Saliva Hormone Testing – Patient Instructions


  • Fast 12-14 hours prior to test
  • Do not brush/floss your teeth or drink anything (including water) prior to testing.
  • Do not apply any topical cream or cosmetics to the mouth area.
  • Do not exercise.
  • Do not take any vitamins or minerals for 48 hours.
  • Avoid drinking coffee, tea, alcohol, & smoking for 24 – 48 hours prior to testing.
  • Do test as early in the A.M. as possible.


  • You need to be on hormones for at least three weeks in order to get a hormone level that properly reflects your hormone use.
  • To get baseline (unsupplemented) hormone levels, wait at least 3 days after discontinuing oral or patch supplementation and 2 weeks after discontinuing cream supplementation.
  • Apply your topical hormones around 10 PM the night before collection. If you normally apply cream in the morning wait until evening and apply cream around 10 PM the night before saliva collection. You may apply your hormone cream as usual after you give your morning saliva sample. Do not apply topical hormones to face or neck the night before collection, and change your pillowcase the night before collection to avoid possible contamination.
  • Take your hormone pills around 10 PM the night before the test. If you normally take your tablet(s) in the morning; wait until evening and take around 10 PM the night before saliva collection. You may take your hormones as usual after giving your saliva specimen.
  • If you use hormone patches, collect your saliva in the morning regardless of when you put your last patch on.
  • If you normally take oral progesterone (e.g. Prometrium™ or compounded progesterone), in the evening, take your regular dose the night before saliva collection.
  • If you use sublingual (under the tongue) or troche (lozenge) hormones, talk to Dr. Swetlikoff for advice on collection times.



  • Who are post-menopausal and not taking hormones can collect saliva at any time of the month.
  • Who have had a hysterectomy and not taking hormones (with or without removal of ovaries) can collect saliva at any time of the month.
  • Menstruating with regular cycles (˜ 28 days) must collect saliva between days 19-21 of cycle (first day of bleeding is day 1).
  • With long menstrual cycles (>28 days) should collect saliva 1 week before next period is due.
  • With shorter menstrual cycles (<28 days) should collect one week (7days) before next period is due.
  • With irregular or missed periods should wait until menstruation occurs and then collect between days 19-21. Call us if you’re not sure what to do.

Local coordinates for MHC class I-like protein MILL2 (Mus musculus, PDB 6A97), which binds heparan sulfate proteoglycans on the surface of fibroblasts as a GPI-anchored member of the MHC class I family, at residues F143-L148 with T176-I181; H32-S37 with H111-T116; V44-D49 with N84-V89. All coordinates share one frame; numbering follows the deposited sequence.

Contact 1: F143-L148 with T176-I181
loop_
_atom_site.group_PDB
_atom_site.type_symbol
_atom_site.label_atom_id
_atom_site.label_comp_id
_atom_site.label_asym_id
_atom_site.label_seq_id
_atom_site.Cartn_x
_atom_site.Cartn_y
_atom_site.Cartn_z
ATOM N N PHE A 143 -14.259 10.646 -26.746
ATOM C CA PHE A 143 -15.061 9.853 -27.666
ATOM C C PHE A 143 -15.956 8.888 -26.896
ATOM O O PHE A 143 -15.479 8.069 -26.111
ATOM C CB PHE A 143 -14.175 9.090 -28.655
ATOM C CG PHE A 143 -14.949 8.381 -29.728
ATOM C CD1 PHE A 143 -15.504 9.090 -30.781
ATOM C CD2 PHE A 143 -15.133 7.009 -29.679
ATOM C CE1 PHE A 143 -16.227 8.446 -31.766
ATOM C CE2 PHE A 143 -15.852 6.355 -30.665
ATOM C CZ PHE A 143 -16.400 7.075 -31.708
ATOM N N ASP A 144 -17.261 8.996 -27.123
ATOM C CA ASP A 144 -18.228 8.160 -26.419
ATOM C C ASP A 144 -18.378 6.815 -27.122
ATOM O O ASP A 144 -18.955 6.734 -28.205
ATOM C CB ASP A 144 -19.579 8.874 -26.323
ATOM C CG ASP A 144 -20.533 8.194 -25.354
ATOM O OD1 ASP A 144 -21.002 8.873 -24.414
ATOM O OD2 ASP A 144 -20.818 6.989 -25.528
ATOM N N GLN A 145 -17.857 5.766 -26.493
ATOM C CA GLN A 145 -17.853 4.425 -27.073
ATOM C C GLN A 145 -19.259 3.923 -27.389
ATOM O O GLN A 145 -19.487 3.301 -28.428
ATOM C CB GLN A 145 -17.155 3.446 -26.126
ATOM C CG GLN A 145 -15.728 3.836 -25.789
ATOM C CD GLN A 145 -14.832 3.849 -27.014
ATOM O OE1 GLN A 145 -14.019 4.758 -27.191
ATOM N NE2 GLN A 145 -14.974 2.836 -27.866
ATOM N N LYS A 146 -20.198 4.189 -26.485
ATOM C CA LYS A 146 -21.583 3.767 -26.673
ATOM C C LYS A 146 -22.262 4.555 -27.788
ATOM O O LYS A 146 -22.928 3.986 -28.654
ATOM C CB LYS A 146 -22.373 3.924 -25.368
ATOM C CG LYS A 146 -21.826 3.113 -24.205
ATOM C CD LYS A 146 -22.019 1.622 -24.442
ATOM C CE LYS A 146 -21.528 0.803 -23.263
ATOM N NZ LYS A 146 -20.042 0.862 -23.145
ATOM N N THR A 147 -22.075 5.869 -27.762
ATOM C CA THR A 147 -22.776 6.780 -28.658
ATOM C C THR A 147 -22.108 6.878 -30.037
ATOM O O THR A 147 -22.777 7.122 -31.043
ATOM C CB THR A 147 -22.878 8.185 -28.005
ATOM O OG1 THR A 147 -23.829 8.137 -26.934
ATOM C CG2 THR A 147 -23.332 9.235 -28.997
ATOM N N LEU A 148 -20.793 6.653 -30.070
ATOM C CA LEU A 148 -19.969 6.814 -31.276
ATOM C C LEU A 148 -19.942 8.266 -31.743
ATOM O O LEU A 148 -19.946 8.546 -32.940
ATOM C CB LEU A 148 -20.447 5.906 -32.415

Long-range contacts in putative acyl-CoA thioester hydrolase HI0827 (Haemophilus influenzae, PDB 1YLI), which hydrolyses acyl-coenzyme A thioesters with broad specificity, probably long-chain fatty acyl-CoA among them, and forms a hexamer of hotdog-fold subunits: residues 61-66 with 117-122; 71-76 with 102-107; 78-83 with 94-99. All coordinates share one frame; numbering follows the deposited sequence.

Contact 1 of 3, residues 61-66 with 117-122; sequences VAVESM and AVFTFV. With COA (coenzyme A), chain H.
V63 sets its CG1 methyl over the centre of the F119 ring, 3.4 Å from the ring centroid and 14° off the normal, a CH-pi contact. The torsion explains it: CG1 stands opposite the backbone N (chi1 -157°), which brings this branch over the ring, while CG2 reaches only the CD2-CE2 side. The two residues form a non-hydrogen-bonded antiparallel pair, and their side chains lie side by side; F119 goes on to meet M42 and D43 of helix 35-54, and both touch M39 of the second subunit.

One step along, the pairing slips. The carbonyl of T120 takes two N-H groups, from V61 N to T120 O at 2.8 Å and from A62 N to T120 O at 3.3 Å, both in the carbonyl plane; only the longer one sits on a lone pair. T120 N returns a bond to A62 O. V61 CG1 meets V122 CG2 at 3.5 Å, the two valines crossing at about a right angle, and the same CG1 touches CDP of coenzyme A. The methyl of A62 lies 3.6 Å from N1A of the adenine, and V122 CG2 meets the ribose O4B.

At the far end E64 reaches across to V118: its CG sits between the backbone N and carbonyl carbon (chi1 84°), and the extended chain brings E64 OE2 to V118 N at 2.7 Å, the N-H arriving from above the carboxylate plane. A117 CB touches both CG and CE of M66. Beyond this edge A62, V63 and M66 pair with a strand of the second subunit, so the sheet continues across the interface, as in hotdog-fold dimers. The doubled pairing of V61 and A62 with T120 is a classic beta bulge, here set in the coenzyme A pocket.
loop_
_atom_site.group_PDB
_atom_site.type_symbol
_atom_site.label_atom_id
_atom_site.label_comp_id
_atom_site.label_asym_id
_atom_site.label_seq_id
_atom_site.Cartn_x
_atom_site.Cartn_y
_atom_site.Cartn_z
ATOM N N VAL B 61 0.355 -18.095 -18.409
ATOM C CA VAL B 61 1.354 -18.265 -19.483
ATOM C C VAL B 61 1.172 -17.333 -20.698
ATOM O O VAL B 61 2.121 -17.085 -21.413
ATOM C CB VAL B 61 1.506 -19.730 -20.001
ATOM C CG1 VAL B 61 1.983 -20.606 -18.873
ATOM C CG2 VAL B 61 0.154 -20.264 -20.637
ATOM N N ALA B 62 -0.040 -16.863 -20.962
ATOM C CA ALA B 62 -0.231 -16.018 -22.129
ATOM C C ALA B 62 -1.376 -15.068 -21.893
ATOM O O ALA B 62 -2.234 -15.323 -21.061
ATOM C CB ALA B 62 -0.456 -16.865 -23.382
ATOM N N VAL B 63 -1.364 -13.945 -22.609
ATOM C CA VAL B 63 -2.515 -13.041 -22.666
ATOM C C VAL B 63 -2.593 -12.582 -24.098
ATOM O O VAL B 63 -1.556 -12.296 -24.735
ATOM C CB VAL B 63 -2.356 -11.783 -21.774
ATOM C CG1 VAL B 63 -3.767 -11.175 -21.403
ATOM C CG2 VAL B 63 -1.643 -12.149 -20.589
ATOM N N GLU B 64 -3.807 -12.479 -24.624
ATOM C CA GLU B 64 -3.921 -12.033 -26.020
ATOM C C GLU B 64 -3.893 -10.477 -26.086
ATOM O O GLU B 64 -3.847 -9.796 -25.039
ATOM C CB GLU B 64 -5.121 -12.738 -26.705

• On cyclical hormone replacement (e.g. days 1-25 of month) should collect saliva towards the end of the hormone treatment cycle.
  • Who take hormones every day can collect salvia at any time of the month.
  • Who have gone 3 months or more without a period can test anytime.


  • Who do not take hormones can collect saliva any day of the month
  • Who take hormones cyclically (e.g. days 1-25 of the month) should collect saliva towards the end of the hormone cycle (e.g. days 20-25)
  • Who take hormones every day can collect saliva any day of the month.
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    Coffee…Not All Bad!

    beverage, breakfast, brewed coffee

     Coffee: As one of the most consumed beverages in the world, coffee data continues to evolve.
    Research is shedding new light on the benefits of regular, but moderate coffee consumption. Here are a few highlights….

    Coffee is loaded with antioxidants and polyphenols that quench “bad” free radicals. Also, a reasonable source of vitamins B1, B5, B3 and minerals magnesium, manganese, and potassium.

    Caffeine certainly contributes to many of the properties we associate with coffee. It can increase energy, memory, mood, reaction time and physical performance. It inhibits the brain chemical adenosine, which makes us sleepy and relaxed, but increases dopamine and norepinephrine, which are “feel good” chemicals. Caffeine stimulates fat burning and increases metabolism by 3-10 %. Consequently, it is found in all supplement “fat burners”.

    Coffee has been shown to reduce the risk of getting some diseases. They are: type 2 diabetes, Alzheimer’s and dementia, Parkinson’s, liver cirrhosis, depression, stroke and liver/colorectal/prostate and uterine cancers.

    Not all people do well with coffee. Some are allergic to the roasted bean, which can cause stomach cramping, diarrhea, headaches and just a sense of feeling unwell. Others, it may temporary raise blood pressure and heart rate, increase anxiety and restlessness and worsen insomnia. Coffee should not be drunk late at night and ideally, not when pregnant.

    Dark roast coffee has less caffeine in it than lighter roasts. Drip coffee has more caffeine in it than espresso. Black coffee is best, minus the sugar, dairy products and flavorings.

    Buy high quality, fresh, organic whole beans when possible. Grind the beans before use. Like all things in life, moderation is best.


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